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Is this particle really the Higgs Boson? Does it swim and quack like a duck?

While decays of this kind had been observed for the new particle by July 4, the rates at which they occur were still uncertain. It was not even known if the newly discovered particle has the right quantum numbers-that is, whether it has the spin and parity required of a Higgs boson.

In other words, the July 4 particle looks like a duck, but we need to make sure it swims like a duck and quacks like a duck.

All the results from ATLAS and CMS (as well as from the Tevatron Collider at Fermilab) since 4 July 2012 have shown remarkable consistency with the expected branching ratios to the five decay modes discussed above, and consistency with the expected spin (zero) and parity (positive); these are the main quantum numbers.

These properties are essential to determine if the new particle really is the Higgs boson predicted by the Standard Model or some other unexpected particle. So far, all available evidence points to the new particle being the Standard Model Higgs boson.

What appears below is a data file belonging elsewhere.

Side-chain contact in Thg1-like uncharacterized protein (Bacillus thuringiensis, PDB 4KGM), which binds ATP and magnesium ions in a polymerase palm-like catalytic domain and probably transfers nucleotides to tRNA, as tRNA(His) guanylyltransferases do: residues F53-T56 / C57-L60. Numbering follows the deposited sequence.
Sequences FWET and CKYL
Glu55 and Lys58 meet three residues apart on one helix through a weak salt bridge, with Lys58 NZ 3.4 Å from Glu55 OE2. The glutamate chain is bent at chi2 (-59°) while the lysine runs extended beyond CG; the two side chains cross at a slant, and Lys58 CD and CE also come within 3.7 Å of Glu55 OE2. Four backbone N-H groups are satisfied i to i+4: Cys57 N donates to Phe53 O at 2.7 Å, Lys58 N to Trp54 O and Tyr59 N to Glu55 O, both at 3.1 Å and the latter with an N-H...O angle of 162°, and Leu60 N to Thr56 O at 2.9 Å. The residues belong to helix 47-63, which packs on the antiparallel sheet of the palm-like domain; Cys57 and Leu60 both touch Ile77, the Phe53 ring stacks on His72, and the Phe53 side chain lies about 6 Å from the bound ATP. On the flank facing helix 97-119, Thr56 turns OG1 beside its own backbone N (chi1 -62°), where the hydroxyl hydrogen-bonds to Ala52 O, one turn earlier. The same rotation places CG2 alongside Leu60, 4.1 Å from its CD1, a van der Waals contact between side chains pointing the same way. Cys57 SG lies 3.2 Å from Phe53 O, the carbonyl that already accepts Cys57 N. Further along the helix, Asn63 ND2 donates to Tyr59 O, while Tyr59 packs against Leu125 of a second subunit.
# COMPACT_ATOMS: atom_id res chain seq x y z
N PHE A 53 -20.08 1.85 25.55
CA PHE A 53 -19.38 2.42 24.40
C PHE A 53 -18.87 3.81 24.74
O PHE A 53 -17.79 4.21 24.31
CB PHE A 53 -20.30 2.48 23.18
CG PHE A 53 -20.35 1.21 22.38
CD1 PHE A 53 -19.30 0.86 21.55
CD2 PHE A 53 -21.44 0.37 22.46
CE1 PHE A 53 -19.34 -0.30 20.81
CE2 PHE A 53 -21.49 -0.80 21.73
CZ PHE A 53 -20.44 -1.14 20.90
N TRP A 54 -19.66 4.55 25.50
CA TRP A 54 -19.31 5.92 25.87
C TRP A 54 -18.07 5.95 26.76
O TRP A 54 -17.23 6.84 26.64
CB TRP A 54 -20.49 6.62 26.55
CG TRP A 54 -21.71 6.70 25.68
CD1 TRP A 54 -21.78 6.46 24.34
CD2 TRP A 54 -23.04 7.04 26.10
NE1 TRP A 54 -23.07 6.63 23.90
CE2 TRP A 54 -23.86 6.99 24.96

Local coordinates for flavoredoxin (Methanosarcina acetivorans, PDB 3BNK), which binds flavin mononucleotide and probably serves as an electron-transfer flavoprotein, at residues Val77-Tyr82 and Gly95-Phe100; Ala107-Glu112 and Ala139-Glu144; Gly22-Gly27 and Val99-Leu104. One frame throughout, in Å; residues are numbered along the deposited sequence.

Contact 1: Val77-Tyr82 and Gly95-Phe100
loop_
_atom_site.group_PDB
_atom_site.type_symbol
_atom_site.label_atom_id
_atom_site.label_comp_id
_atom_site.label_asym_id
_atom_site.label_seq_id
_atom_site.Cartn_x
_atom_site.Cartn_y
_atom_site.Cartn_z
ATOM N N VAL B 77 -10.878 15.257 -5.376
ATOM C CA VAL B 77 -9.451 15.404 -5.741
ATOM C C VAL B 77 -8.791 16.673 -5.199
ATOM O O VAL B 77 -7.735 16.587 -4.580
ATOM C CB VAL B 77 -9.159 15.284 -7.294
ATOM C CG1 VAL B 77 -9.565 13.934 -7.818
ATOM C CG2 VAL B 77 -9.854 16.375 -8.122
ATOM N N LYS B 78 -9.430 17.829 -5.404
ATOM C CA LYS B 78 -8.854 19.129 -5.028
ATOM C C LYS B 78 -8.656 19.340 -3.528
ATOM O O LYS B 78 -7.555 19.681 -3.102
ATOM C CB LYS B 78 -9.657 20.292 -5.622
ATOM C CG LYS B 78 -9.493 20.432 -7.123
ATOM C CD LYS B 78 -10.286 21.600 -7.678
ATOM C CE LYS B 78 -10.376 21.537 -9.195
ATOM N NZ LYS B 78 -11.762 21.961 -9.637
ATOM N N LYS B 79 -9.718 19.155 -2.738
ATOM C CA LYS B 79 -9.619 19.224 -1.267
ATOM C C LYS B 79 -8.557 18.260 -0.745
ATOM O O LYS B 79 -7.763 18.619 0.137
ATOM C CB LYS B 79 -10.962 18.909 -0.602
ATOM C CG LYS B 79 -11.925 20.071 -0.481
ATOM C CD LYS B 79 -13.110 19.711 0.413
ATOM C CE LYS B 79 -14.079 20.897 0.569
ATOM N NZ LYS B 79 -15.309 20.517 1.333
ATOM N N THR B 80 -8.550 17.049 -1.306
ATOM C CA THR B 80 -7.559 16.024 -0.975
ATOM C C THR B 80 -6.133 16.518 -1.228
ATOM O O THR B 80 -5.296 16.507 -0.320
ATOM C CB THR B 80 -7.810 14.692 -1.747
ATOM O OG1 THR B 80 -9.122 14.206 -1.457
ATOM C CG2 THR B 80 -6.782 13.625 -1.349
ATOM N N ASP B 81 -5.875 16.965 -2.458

Some physicists actually find this disappointing! If the new particle is the Standard Model Higgs boson, and the theory is confirmed, then the Standard Model will essentially be complete. The only thing left to do will be to make increasingly accurate measurements of what's already been confirmed.

But if the new particle turns out to be something not predicted by the Standard Model, then that opens the door to lots of new theories and ideas to be tested! Unexpected results always require new explanations, and help push theoretical physics forward.